In 2018, the Festival launched a new annual tradition. Each year, the festival management team will select one musician who is originally from or has spent a significant part of their music career in the state of Missouri.
These legendary musicians will be recognized at the festival for their significant contributions to music and culture. These honorees will be inducted into our Missouri music “hall of fame” we call the Missouri Roots Songbook. The primary purpose of this new annual tradition is to encourage the young people of Missouri to take pride in the incredibly rich musical heritage of our home state.
“Music is magic.” This is the philosophy that guides Jeff Tweedy, who is best known as the frontman of Wilco and a former member of Uncle Tupelo. His contributions to music have helped spearhead an entire genre—alt-country—but this fact lies secondary to his deep reverence for the simple listening to and making of music, a reverence that arose in his childhood and followed him throughout his life. The release of Uncle Tupelo’s debut 1990 album, No Depression, is largely considered the official advent of alt-country music, but before he was inadvertently creating a new musical genre, Tweedy was a small-town, midwestern boy who found respite in the record stores and concert venues of St. Louis, Missouri.
Growing up in Belleville, Illinois, which lies half an hour east of St. Louis, Tweedy escaped the monotony of small town life through punk rock. It was more than just a teenage hobby—it was a full-blown obsession. Tweedy found a best friend in his classmate, Jay Farrar, who not only shared his passion for the genre but was in a garage band with his older brothers. They called themselves the Plebes and when Tweedy was offered a spot in the group, he jumped at the chance to join.
After Farrar’s brothers left town and the band, Tweedy and Farrar assumed control of the group, renamed themselves the Primitives, and began to experiment with writing original music. Finally they, with a few new members, renamed themselves Uncle Tupelo and this time, it stuck. Throughout the band’s evolution of monikers and lineups, Tweedy and Farrar steadily developed a style of music that was entirely their own. It combined the edge and socially-conscious themes of the punk rock they adored with the familiar, rooted sound of the country music that dominated midwestern culture.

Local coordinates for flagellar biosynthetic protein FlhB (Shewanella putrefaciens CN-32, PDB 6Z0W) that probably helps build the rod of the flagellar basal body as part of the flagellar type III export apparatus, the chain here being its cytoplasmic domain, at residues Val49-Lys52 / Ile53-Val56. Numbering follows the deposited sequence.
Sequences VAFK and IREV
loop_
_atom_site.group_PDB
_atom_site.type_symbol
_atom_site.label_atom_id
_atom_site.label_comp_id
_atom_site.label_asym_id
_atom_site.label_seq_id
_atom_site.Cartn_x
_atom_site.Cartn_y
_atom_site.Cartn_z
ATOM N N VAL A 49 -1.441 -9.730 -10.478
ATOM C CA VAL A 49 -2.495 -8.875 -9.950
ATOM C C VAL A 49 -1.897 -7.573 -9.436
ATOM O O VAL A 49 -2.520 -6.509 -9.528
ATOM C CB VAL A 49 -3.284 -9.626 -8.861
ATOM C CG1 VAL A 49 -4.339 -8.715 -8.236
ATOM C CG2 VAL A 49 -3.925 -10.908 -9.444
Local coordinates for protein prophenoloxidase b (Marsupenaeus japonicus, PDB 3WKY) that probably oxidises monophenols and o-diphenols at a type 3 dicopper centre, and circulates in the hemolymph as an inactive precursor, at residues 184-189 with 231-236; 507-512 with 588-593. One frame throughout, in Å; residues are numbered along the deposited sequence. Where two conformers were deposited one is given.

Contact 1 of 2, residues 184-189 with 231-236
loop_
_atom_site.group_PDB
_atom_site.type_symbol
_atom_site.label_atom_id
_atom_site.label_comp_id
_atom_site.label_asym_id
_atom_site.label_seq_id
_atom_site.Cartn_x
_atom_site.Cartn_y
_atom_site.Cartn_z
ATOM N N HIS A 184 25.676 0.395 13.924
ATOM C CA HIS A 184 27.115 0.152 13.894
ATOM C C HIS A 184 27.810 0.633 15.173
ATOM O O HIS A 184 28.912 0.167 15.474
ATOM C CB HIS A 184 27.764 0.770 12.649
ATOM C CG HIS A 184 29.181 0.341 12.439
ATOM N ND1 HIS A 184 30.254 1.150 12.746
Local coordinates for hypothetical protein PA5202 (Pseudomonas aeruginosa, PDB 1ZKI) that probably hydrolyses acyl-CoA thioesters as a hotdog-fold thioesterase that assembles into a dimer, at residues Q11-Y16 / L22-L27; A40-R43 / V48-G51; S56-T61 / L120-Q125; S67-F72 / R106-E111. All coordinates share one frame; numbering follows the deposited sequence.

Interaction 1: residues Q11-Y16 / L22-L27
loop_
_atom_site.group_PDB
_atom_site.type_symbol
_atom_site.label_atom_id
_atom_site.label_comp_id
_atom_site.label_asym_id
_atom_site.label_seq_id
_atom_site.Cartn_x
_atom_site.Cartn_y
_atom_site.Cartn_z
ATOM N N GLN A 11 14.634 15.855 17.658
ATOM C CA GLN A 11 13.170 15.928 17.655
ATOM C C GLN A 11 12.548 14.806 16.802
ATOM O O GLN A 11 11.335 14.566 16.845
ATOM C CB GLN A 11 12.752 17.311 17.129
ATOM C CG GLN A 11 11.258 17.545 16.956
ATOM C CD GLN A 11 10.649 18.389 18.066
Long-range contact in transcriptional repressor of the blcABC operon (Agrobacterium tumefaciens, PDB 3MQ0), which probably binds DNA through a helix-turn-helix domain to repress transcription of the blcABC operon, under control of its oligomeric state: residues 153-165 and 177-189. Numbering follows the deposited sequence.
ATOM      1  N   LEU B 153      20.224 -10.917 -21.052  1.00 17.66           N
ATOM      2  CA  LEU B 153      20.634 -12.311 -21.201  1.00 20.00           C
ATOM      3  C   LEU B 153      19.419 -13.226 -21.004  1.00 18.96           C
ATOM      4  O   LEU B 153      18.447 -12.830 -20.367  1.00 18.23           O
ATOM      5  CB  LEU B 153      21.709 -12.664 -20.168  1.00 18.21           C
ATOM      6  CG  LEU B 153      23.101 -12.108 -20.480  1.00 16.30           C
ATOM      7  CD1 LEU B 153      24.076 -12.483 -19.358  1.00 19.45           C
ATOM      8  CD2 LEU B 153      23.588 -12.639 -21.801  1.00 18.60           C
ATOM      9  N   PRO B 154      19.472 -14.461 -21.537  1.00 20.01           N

Though Uncle Tupelo saw a good deal of success—in a record deal, fervent fans, and a lasting impact on American roots music more than in Top 40 hits and arena tours—the group broke up after seven years when Farrar decided to quit. In 1994, Tweedy and the remaining members became Wilco, a band that has retained critical and commercial success throughout its nearly three-decade existence, and has continued to develop the alt-country genre Tweedy and Farrar helped birth.
That Tweedy has been a musician since his adolescence comes as no surprise. Born to a working class family in a town that was small enough to feel suffocating but large enough to offer ample paths toward the squandering of one’s potential, music became Tweedy’s escape. He devoured every issue of Rolling Stone he could get his hands on, stole quarters to buy records, and painstakingly taught himself to write music on a series of low-functioning-to-completely-unplayable guitars. Though he recalls a range of early favorite bands, from the Byrds to Aphrodite’s Child, it was his discovery of punk rock, and the Clash in particular, that set his creative engine into drive. Of this discovery, Tweedy says in his memoir, Let’s Go (So We Can Get Back), “Your life feels empty and worthless and small, and then you find this thing that feels special, and it speaks to you in ways nothing else has, and it becomes a way forward.”